To the second criticism, I make it noted that all of us, priests and laity, regardless of our liturgical orientation, “modernists” or “traditionalists,” must defend the totality of rites accepted by the Catholic Church, whether they are post or pre Conciliar, Ambrosian or any other. Unfortunately, there is already in the Church today a split caused by the liturgy: we should not increase it with inopportune criticisms, because it means that we criticize the Church herself and her accepted and codified precepts. And in the present case, for the “incriminating” scene: at the time of Pius XII, Communion was not imparted in the hand, that’s why it seemed obvious to me to put that scene in, to render a further tribute to ‘Papa Pacelli’, who lived at that time.
However, the comments will produce further controversies. We work for the Church and it makes no sense to attack one another: we leave this task to the enemies of the Church.
And the opening of the totality of the Archives, which I hope will happen in the imminent future, will prove me right,
I will not fuel these conflicts by responding to provocations: everyone is free to like or not like my film.
ZENIT: The film seems to be a much-needed attempt to confront the controversies. It is a story that takes into account many historical truths, and that in some way seeks to establish a dialogue with those who continue to have prejudices.
Why did you think of addressing such a burning topic, which still arouses so many controversies, with a beautiful story?
Marabini: For a long time I had in mind doing something for Pius XII: I believe it’s the duty of every Catholic. He is one of us, unjustly accused, not believed, not recognized, his memory is trampled upon and muddied every day by those – sometimes for having heard it said –who call him “Hitler’s Pope.” Our duty as Catholics is to love our neighbor to make him change his heart. I thought of a film because it is an immediate and accessible way for all. I created a story, to render it easier. The intention was to move from precise historical notions, with dates and facts, because if this had not been interwoven with a life story, it would have been boring. The film was also thought of for schools. In September it will be shown in 1,200 schools in Italy and abroad.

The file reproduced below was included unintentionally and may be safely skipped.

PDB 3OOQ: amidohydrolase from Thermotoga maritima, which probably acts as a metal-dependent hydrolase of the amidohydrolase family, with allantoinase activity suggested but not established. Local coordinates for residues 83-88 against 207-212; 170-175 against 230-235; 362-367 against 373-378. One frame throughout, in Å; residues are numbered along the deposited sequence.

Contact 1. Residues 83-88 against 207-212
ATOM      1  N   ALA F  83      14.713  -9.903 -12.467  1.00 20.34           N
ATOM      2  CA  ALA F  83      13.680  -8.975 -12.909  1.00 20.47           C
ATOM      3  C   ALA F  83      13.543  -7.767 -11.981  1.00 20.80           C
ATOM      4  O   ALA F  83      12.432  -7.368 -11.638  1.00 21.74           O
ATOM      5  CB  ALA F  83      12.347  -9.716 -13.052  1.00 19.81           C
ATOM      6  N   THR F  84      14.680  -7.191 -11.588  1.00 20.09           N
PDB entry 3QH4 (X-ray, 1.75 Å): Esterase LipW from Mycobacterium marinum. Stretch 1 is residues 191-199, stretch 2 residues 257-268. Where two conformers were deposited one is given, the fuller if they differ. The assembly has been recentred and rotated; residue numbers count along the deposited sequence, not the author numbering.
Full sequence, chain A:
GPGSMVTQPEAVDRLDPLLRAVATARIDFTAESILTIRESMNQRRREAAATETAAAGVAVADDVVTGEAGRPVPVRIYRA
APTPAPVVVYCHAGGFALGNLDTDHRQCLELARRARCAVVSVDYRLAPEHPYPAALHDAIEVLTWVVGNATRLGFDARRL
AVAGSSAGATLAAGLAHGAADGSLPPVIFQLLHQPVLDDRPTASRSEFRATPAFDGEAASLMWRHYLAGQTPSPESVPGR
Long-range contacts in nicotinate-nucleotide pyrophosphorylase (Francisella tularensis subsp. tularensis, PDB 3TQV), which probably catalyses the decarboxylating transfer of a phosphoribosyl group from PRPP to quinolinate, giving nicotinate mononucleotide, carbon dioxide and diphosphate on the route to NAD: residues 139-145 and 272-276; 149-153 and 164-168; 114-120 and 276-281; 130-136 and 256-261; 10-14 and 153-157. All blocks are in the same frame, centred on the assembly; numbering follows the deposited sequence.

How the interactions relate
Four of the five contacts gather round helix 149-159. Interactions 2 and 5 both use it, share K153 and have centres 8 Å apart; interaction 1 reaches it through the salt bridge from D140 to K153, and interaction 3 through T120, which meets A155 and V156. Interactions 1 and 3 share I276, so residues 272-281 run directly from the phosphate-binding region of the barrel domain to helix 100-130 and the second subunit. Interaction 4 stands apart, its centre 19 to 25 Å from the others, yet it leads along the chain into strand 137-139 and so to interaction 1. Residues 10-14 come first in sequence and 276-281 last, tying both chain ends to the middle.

ZENIT: How is the distribution going? Is it true that the critical articles published in many parts of the world have in some way fostered the diffusion of the film?
Marabini: In reality, “the critical articles published in many parts of the world” are the quotations of those that came out in two Catholic newspapers mentioned above. However, I must thank them; we would never have sold the film so quickly. After the publication of the controversial articles, the sales climbed impressively. In only three days after the preview, we signed eight contracts, which alone cover the cost of the film. Before the end of the month we will have concluded sales contracts with 21 other countries (among them China and India). It’s an impressive result for a film of these dimensions, with a Catholic subject to boot.
ZENIT: You are the Director, the Producer and the soul of this film. Are you pleased with the work done?
Marabini: Yes, I’m pleased. We’ve been working for several years, beginning with the documentation, which lasted more than five years, then the preparation of the film for a year, its realization, the post-production and promotion took another year.
The fact that there is so much talk about it is good. We must continue to bring proofs of Pius XII’s actions in favor of the Jews; we must keep the interest alive for as long as necessary.
As Catholics, we must not be afraid of the attacks and the criticisms. We must not fuel the controversies, which cause separation. Fear and separation are the devil’s actions and we must not succumb to them. We must go forward and support, with all means, the memory of those who have rendered the Church even greater.
And Pius XII did.